Neapolitan Mastiffs are giant dogs, known for their massive heads, wrinkly appearance, and intelligent, soulful eyes. Truly a sight to behold, this dog looks formidable and dangerous. Their large size and bad reputation lead many people to want to know if Neapolitan Mastiffs make good pets.
So, do Neapolitan Mastiffs make good pets? These gentle giants can become a beloved member of the family with effort and hard work. Neapolitan Mastiffs form an intense bond with their family and will be your constant shadow in hopes of getting attention and cuddles.
Neapolitan Mastiffs can be a loyal and loving
family companion if appropriately raised. However, be aware that this is not a
dog breed that will work for every owner. It takes an experienced, consistent pet
parent to make the Neapolitan Mastiff a good fit as a member of your family.
Keep reading to see what you need to know about having this dog as a pet. Read More Below...
Mastiff ramps are a great way to save your Neo's joints and your back. You can find them on Amazon by clicking here now.
Neapolitan Mastiffs are a big dog - really big. An average Neapolitan Mastiff can grow anywhere from 24 to 31 inches (61 to 79 centimeters). And that’s when they’re standing on all four feet, measuring from foot to head. When standing on their hind legs, don’t be surprised if your Mastiff towers over you.
It’s not uncommon to find your children trying to climb on your Neapolitan’s back to ride him like a horse. He’ll undoubtedly be big enough. However, always discourage your kids from this behavior, as it can cause injury to your child and pooch.
This breed of dog doesn’t just get tall. They also get heavy. Don’t expect to be toting a Neapolitan around after he’s a few months old. Once fully grown, they can weigh between 110 and 150 pounds (49 to 68 kilograms).
When this dog sits on you, it can be hard to
dislodge him. Never let your Mastiff sit on top of younger children. Their
heavyweight can cause suffocation or injury, although that would be a rare
instance. For the most part, there is no problem with letting your pooch cuddle
with your children under supervision.
Neapolitan Mastiffs have giant feet that can also be a danger. A Neo’s sharp toenails can easily puncture your furniture or leave gouges on your skin. Do not let your pooch get used to jumping up on you. When he’s fully grown, you can easily be injured by accident if he jumps on you and his claws scratch bare skin.
Mastiffs have massive heads with saggy skin around their jaws and eyes. Their ears are adorably floppy but watch out for their tails, which should be labeled as a deadly weapon.
Capable of doing maximum damage to your home
and self, many Neapolitan pet parents decide to get their pup’s tails clipped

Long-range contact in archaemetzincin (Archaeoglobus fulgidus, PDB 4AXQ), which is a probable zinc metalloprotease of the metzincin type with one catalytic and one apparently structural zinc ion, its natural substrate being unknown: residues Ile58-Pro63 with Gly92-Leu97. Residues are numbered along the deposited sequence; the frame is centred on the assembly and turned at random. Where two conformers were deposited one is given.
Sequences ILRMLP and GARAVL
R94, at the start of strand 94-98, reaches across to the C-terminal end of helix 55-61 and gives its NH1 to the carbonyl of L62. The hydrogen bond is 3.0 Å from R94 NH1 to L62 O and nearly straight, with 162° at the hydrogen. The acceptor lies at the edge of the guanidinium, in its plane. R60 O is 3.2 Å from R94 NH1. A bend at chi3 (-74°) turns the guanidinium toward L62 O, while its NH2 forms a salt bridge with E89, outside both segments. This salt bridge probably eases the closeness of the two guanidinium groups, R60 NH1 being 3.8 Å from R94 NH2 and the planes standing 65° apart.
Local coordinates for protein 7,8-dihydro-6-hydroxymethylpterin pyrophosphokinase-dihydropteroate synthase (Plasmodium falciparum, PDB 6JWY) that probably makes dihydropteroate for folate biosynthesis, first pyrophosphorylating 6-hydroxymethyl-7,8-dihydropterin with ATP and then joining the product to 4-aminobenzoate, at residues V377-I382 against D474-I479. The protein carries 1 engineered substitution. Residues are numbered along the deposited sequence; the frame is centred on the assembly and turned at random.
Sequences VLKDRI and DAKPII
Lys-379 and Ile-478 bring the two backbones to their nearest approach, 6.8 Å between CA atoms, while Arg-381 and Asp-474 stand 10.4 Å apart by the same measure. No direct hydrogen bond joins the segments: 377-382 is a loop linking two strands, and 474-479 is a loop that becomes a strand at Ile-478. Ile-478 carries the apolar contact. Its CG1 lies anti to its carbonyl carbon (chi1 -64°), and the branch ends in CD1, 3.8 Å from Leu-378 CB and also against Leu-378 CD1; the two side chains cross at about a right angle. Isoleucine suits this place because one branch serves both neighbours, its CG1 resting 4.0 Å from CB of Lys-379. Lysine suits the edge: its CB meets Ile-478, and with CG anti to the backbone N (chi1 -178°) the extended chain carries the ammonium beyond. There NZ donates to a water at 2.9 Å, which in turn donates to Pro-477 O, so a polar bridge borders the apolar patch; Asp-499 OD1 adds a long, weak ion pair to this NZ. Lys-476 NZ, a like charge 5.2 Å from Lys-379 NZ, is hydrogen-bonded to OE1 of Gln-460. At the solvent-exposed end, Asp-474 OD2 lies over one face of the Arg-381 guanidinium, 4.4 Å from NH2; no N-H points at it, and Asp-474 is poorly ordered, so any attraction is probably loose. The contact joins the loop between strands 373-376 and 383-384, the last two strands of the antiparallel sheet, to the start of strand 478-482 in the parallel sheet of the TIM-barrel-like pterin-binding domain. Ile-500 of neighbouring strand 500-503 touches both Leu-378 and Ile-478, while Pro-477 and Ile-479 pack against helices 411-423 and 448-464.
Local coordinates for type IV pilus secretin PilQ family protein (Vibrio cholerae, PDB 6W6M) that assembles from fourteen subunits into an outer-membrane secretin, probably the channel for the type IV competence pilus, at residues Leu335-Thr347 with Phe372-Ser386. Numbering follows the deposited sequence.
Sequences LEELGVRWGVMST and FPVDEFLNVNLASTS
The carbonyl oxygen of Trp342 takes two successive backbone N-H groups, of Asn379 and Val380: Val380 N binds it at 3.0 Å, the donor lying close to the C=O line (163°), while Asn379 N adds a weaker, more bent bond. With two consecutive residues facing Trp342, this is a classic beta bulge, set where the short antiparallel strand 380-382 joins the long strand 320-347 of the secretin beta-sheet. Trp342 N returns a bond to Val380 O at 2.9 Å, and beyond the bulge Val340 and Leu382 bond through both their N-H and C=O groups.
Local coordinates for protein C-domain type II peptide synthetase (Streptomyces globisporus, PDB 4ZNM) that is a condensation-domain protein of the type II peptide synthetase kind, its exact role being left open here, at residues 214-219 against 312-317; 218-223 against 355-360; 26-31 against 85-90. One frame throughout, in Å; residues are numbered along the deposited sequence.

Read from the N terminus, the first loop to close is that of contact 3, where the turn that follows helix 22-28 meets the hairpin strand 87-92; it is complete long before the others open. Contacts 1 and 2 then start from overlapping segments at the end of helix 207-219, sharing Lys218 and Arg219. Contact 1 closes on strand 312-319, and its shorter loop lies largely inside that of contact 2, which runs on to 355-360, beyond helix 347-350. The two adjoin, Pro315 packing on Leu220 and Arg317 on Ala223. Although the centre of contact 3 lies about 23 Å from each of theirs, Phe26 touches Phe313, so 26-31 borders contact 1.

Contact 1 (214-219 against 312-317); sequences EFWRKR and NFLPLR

when they’re little to avoid the dangers of a wagging deathtrap.
Many pet parents want to know if Neapolitan Mastiffs would make an excellent addition to your family. This breed of dog is very docile, meaning calm and unruffled by whatever is going on around them.
They do well in homes with older children who know how to love them without being too grabby and aggressive. Their massive size means they need supervision around babies and smaller children. It’s very easy for them to knock a little one down or step on them accidentally.
But Neapolitan Mastiffs are an affectionate breed, so they love getting cuddles. If your children are willing to love this giant puppy without aggravating them, there will be lots of peace in your home.
Neapolitans form a strong bond with their
family members, including the children, for whom they will become fiercely
protective. But they do not do well in a busy house that has a lot of noise and
activity going on. It can cause your pet to experience stress or anxiety.
Most Neapolitan Mastiffs suffer from separation anxiety when they are left home alone. When a Neo gets bored or sad, they can become destructive. With their sharp teeth and powerful jaws, there isn’t much in your house that would survive if your pooch decides to start chewing.
To reduce damage to your house, be sure you provide a variety of chew toys to keep your pet occupied. Our favorite is the Kong Extreme, which can easily withstand all the chewing your Mastino can do without being destroyed. You can even fill it with a yummy treat to keep your pet interested. Freeze it for even longer play.
To help ease your pet’s anxiety about being home alone, spend plenty of time with them while you are there, especially right before you leave and right after you get back. Take them for a long walk so they’ll be tired.
In extreme cases, you might want to crate your